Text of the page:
Maisonette Meaning UK
In the United States a maisonette is often referred to as a duplex, but it is the same meaning as a maisonette in the UK, which is:
A property that has two units in the same building.
Each building has their own front door and generally they are on top of each which is the most common form of maisonette in the UK.
Maisonette V Flat
Why would you choose a maisonette over a flat or an apartment?
There are several reasons that you would do this:
- With a maisonette, you generally only have one person either above or beneath you. Therefore, you are likely to experience much less noise than in a flat, when you may have people on all sides and above and below you.
- In a maisonette, you will have your own front door. If you are on the first floor there will be steps leading up to your front door, but it will still be your own entry and exit point. Some people prefer this to flats or apartments where entry and exit is shared by many people. In addition to this, the staircases or lifts will also be shared by many. If you like your own space and privacy, and cannot afford a house, a maisonette may be a great solution for you.
- In a flat or an apartment, you rarely have your own outdoor space. With a maisonette, you usually either have for your own, exclusive use, a front or back garden, or a specific section of the back garden. You often have additional storage space in a maisonette over a flat, such as a garage or a shed in the garden.
Maisonette V House
When it comes to choosing either a maisonette or a house, the main difference is likely to be cost, but there are other considerations.
- With a maisonette, costs of any repairs to the outside of the property including the roof will be shared equally between both owners of the maisonette. In a house, all of these expenses will be your own.
- The overall cost of a maisonette per square metre will be less than the cost for a house.
- Often a maisonette will come with a smaller garden than a house, because it is shared with the other maisonette owner. Some people will consider a smaller garden space a benefit.
- With a maisonette, you only own a lease of the property. The freehold is owned by a landlord. See our article entitled “Why would anyone buy a leashold?” for more information.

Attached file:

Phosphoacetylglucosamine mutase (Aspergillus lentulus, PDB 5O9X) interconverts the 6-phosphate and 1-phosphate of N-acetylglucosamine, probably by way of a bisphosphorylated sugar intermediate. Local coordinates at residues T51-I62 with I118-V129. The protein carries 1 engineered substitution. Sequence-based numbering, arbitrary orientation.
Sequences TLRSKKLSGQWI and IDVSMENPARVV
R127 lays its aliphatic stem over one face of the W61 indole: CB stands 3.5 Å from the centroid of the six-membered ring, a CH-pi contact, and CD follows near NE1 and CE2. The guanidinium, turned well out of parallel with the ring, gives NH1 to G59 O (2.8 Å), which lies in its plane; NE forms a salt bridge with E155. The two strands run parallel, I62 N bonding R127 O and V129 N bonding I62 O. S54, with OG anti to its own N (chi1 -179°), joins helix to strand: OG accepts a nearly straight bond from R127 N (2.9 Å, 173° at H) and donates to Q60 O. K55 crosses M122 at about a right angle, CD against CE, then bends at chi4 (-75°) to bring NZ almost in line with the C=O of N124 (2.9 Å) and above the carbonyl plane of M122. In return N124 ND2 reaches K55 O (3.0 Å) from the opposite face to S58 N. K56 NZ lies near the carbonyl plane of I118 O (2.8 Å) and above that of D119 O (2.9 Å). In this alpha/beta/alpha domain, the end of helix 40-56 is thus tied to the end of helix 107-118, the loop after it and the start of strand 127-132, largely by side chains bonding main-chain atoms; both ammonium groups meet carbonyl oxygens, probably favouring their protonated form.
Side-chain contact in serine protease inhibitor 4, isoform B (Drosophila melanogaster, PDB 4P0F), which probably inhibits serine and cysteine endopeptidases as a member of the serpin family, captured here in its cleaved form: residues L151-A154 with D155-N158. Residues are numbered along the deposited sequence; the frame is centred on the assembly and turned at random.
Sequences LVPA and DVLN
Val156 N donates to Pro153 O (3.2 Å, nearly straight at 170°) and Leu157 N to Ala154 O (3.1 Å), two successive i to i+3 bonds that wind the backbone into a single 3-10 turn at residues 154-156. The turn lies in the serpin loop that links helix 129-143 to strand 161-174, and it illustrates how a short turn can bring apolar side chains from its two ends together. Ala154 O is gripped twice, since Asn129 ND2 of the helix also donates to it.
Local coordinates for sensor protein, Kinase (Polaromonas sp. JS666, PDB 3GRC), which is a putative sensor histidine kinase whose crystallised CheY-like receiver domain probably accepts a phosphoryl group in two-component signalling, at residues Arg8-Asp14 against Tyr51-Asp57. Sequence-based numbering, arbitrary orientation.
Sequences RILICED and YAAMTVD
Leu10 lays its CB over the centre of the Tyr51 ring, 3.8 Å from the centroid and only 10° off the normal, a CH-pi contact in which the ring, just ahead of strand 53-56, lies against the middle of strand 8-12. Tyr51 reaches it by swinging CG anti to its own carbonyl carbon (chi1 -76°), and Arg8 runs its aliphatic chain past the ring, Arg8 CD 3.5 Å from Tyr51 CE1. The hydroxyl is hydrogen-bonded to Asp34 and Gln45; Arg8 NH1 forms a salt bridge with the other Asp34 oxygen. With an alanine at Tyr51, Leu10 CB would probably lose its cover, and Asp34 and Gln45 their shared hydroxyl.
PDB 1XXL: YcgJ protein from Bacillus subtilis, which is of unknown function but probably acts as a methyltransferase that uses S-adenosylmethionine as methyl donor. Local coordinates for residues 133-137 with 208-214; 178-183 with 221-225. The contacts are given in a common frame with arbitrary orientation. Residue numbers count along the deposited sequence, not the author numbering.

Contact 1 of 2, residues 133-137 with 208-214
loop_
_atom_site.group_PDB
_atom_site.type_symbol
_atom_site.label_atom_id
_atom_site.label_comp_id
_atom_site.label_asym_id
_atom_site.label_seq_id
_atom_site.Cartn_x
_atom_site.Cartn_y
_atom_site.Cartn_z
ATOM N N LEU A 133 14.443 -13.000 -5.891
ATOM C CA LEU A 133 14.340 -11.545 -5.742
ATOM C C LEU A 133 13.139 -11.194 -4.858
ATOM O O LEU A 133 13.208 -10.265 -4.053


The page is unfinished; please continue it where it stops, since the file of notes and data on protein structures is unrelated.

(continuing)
- Because a maisonette is a leashold property, you will have to pay an annual ground rent to the landlord, which you do not need to do with a freehold property, because you are in effect the landlord of a freehold property that you own.
Does A Maisonette Have A Garden
As stated above, a maisonette usually does have a garden, either at the front or the rear of the property.
This is a unique space for the owner of the maisonette to do as they wish with.
Can A Maisonette Be On One Floor
Frequently a maisonette will be on one floor, the ground floor or the first floor.
Often the floor space is larger than an equivalent space.
Disadvantages Of A Maisonette
The disadvantages of a maisonette are the flip side of all of the advantages above, including:
- You only have access to a part of the garden for the property.
- Someone lives above or below you in the other maisonette.
- You have to apply for planning permission for any extensions, and because it is a leashold property you also have to seek the approval of the freehold owner.
Is A Maisonette A Good Investment
A maisonette can be a very good investment for a landlord because they tend to have a higher sale price when you eventually decide to sell, but more importantly they will attract a higher rent than an equivalent flat or apartment for all of the reasons stated above.
Whether you are considering buying a maisonette, a flat or a house, seeking early advice from a specialist property solicitor is a very sensible thing to do.